The world is a dangerous place. We live in an age where terrorist attacks, mass shootings, and violence are commonplace. With that in mind, would you really entrust the safety of your family to your unsteady hands?
Most people turn to instructors, but current doctrines only hamper your ability to make split-second judgments when your life (and your family’s) is on the line. This is why special force operators around the world developed several techniques to make defending yourself with a gun as automatic and as instinctive as possible – by using your body’s own reflexes to make the decisions for you.
When you’re faced with imminent danger, your body switches to a “fight or flight” mode. This is your body’s way of trying to preserve itself by giving you the tools to survive – you become hyper-aware of your surroundings and you encounter tunnel vision, where your peripheral vision becomes blurred or blocked. Your brain removes all unnecessary information around the world that’s not necessary to your survival and snaps your attention to the source of danger.
This is precisely what these techniques use. They transfer the skill to your nerves and muscles, significantly shortening your decision-making. The top two schools that use this method are the Instinct Combat Shooting (ICS) technique and the “both-lamps-open” technique. Of course, neither of these techniques would matter without training.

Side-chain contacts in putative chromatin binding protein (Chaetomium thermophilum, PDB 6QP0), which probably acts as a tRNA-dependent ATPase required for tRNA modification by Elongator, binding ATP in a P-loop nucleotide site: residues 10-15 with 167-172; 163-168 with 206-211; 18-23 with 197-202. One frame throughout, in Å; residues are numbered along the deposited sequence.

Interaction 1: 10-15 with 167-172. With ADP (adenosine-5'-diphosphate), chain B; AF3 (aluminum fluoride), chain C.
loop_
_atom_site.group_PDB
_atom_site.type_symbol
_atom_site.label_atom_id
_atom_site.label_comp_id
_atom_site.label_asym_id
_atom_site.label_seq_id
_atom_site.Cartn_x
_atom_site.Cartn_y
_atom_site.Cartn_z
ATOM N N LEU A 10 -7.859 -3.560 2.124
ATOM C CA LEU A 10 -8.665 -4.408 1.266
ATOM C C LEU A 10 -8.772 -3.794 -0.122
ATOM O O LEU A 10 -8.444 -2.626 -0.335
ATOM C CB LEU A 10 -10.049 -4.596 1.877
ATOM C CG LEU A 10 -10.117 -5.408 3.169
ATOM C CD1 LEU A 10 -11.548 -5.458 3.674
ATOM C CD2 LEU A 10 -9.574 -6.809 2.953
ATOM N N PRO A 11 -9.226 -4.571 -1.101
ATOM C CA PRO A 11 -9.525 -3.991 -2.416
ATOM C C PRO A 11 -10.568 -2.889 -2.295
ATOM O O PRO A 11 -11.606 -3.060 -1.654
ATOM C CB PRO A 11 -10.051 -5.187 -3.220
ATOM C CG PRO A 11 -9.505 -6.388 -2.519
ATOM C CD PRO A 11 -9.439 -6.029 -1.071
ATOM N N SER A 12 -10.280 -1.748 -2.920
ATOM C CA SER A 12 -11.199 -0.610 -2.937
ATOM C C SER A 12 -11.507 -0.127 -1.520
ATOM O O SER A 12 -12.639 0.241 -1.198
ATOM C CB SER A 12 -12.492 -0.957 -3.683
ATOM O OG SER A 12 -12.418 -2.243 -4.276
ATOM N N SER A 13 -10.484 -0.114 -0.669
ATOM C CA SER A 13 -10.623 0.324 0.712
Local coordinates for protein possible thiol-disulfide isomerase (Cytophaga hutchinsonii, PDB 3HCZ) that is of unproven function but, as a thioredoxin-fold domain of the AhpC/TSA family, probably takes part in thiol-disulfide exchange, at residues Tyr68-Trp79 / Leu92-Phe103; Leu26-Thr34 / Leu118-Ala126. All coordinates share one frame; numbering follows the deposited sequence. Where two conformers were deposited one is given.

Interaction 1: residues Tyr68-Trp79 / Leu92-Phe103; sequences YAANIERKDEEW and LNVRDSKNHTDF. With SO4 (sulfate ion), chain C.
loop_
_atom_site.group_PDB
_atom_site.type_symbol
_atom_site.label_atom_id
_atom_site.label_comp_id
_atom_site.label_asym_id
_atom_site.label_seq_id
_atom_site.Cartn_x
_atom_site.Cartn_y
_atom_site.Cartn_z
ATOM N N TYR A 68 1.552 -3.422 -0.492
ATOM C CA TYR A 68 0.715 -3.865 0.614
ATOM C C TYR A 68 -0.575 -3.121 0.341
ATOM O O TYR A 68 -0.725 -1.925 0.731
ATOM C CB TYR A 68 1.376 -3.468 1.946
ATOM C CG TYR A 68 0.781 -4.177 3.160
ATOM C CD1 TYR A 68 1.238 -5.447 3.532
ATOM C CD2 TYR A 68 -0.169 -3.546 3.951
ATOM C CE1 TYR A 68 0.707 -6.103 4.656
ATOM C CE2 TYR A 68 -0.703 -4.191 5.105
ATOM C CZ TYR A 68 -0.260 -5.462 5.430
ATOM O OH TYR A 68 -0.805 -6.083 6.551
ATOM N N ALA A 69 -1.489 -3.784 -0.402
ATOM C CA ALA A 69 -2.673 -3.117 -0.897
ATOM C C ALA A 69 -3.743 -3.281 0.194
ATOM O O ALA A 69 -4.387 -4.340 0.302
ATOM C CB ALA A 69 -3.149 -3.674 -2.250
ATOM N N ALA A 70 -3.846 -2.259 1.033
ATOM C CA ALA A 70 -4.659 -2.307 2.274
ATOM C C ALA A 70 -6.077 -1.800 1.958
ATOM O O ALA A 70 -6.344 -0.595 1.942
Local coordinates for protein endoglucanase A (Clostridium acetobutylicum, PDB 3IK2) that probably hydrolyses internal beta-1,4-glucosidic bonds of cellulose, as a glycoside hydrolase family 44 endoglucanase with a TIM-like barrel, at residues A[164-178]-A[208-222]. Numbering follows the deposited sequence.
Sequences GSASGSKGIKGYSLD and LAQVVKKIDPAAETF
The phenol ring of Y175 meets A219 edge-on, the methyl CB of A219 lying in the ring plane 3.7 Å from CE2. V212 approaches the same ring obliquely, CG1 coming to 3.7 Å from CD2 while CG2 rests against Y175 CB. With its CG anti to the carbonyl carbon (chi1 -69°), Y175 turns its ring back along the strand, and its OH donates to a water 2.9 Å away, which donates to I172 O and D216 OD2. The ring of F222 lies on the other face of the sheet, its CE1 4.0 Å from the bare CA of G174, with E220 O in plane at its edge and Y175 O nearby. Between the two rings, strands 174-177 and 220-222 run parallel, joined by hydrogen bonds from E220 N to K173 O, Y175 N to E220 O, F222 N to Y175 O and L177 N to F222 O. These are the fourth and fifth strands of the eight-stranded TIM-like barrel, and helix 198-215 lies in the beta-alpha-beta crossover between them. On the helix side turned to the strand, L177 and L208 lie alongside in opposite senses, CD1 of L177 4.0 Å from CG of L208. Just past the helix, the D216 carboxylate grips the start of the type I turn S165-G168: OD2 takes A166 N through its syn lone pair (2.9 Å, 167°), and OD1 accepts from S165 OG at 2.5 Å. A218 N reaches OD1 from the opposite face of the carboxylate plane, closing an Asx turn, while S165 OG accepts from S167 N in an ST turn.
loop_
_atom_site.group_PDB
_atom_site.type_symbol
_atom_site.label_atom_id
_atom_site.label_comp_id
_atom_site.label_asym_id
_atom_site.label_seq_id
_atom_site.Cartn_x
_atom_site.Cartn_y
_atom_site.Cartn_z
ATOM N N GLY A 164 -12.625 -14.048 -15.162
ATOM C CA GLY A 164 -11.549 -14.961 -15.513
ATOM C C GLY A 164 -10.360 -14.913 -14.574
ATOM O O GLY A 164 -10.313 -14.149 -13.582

The ICS places more importance on focusing on the target than the mechanics of aiming. In other words, instead of aligning your sights to the target, you should instead keep your eyes on the target. Also known as “point shooting,” ICS is becoming more common in police academies worldwide, especially when it requires shooting at a moving target. The U.S. Army originally conceived of point shooting in the 1960s using the then-new M16. Back then, instinct shooting was the realm of trick shot artists.
This technique relies heavily on hand-eye coordination, the same principle that guides the mechanics of sports like tennis, baseball, and basketball. To hit the target using the ICS doctrine, the technique advocates learning how to interpret what the eyes see and shoot accordingly. As the ICS is much faster than aligning your sight to a target and deciding only then to fire, it saves crucial split seconds when you stumble upon an active shooter situation.
The traditional way of shooting a gun is to keep one eye closed and view your target through your sight. This shuts down your triangular vision and leaves people with a messed-up depth perception. Shooting with both eyes (“lamps”) takes advantage of the body’s natural way to judge distances, increasing the odds of hitting the target. Another benefit of shooting with both eyes open is that you have a much wider view, allowing you to react to other sources of danger much more quickly than you would otherwise.
No technique is useful unless you train and become familiar with it. Several shooting drills combine these two techniques, including the “crossing birds” drill. This involves focusing on the targets instead of the gun’s sight. In this drill, two clay targets are thrown in front of the shooter, who will have to shoot both targets in one shot when they “cross” each other on his field of view. While this is primarily a shotgun drill, the real-life takeaways from this drill can improve your ability to focus on the target instead of where your gun is pointing at. (Related: Learn how to deal with gun stoppage with these drills.)
In a fight-or-flight situation, these techniques can help you “fight” instead of becoming just a statistic.